“To every season, turn, turn, turn” sang the Byrds and that seems to be the theme of the past few weeks if not months. You pick up the pieces and move on, and if you’re lucky it’s onward and upward.
September 15, 2015
Ellen/Reid: It’s a good thing Emma and her sister don’t get a look at their grandfather just now. They’d scream and run the other way (at least Georgia might try to crawl). The left side of my face looks like I got blind sided by Mike Tyson. My left eye is completely shut and the cheek is swollen all the way to my jaw. But this is as the surgeon predicted and it’s just one of the by-products of the process. It’ll go away soon enough, one would hope. Icing a few minutes each hour seems to help somewhat.
Your dad really got off lucky. The ordeal began at 7:15 – I went in truly confident – and my room was reserved until 4 p.m. (they scrape and test and each pathology test takes about 45 minutes) but after the first go-round they said the margins were clear and they’d sew me up. That lightened the mood considerably. I told the surgeon and his assistant they had a nice bedside manner.
There are 10 stitches under the surface and 15 on the top. These are the dissolvable kind so no need to go back in to have the sutures removed. At least Tim could remove yours, Ellen. When I left the office about 9:15 I could see people who weren’t quite so fortunate. There but for the grace of God go I.
There will be a lasting 1.5” scar that the doc said might take eight to 12 months to truly subside but will always remain visible and that’s okay. It’ll just add a little experience to my face. He suggested I could tell people it was the result of a bar room brawl but no one would believe it. Next up is the bruising but that should go away in due time, too. I have a golf buddy, Doug, who’s been through this very recently and his counsel and support has been great to have. If nothing else, it just means you need to slather Emma and Georgia with sunscreen (this goes for you, too, Reid) from here on out. There’s hell to pay for sun during your formative years.
So, Ellen, you guys are thinking about building? Your grandfather would be proud since he was a huge proponent of that. But be sure to take patience pills since it’s a gigantic stressor from start to finish. Building from scratch was never in the cards for me but you and Tim are planners. That neighborhood is a fabulous one. Put your dough into the things you touch and see; counters, fixtures, hardware, etc. The builder will have a certain way of construction so there’s not much to be done about those basics. Do you have an architect? Once the construction is underway, you might hire an interior designer for a few number hours to help you or validate your design/decor direction.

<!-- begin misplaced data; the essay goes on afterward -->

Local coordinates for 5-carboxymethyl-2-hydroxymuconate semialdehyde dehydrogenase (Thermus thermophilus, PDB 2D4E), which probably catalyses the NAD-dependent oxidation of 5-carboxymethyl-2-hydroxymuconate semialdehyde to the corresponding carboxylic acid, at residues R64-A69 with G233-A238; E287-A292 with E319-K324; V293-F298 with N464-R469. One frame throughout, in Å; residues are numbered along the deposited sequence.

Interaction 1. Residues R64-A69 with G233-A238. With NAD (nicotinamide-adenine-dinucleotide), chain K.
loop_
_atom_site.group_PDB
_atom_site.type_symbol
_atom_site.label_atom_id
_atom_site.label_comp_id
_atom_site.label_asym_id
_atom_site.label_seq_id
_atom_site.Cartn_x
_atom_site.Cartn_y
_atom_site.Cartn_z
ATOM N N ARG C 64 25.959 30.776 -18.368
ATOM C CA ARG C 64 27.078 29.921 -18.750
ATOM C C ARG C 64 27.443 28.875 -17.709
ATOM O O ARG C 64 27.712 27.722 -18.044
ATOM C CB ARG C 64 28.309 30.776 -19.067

The one thing I wouldn’t necessarily suggest is to abandon the public schools out there should you move to Stillwater. No doubt the private schools have an edge but you’ve been around the public school block and that’s the sort of education we ought to support. You get out of it what you put into it. That’s all I’m saying.
The Harley is now on Craig’s List although there have been no offers. I’m not sure how you tell if there are been any viewers but at any rate there’s been no discernible activity. But I’m committed to selling it and am okay with the decision.
In a lot of ways it’s a relief since the end of my biker days were coming into sight down the road anyway. I wish I’d kept the Heritage Softail, Reid, since it was a such a pretty ride. But it’s somewhere else now and not in the garage.
Just finished, Reid, is the 29 page, single space journal from our trip to the Bridger Wilderness. Tom got a hand delivered copy along with instructions to correct me on anything. Once he has, I’ll print and mail hard copies to the lot of you. No need to read it online. I’ll post it, too, sometime in the next few weeks on my blog if for no other reason that to archive the experience. I know you’ve got some photos, so send me a half dozen or 15 so those can go along with the copy. That would add a little spice to things, don’t you think?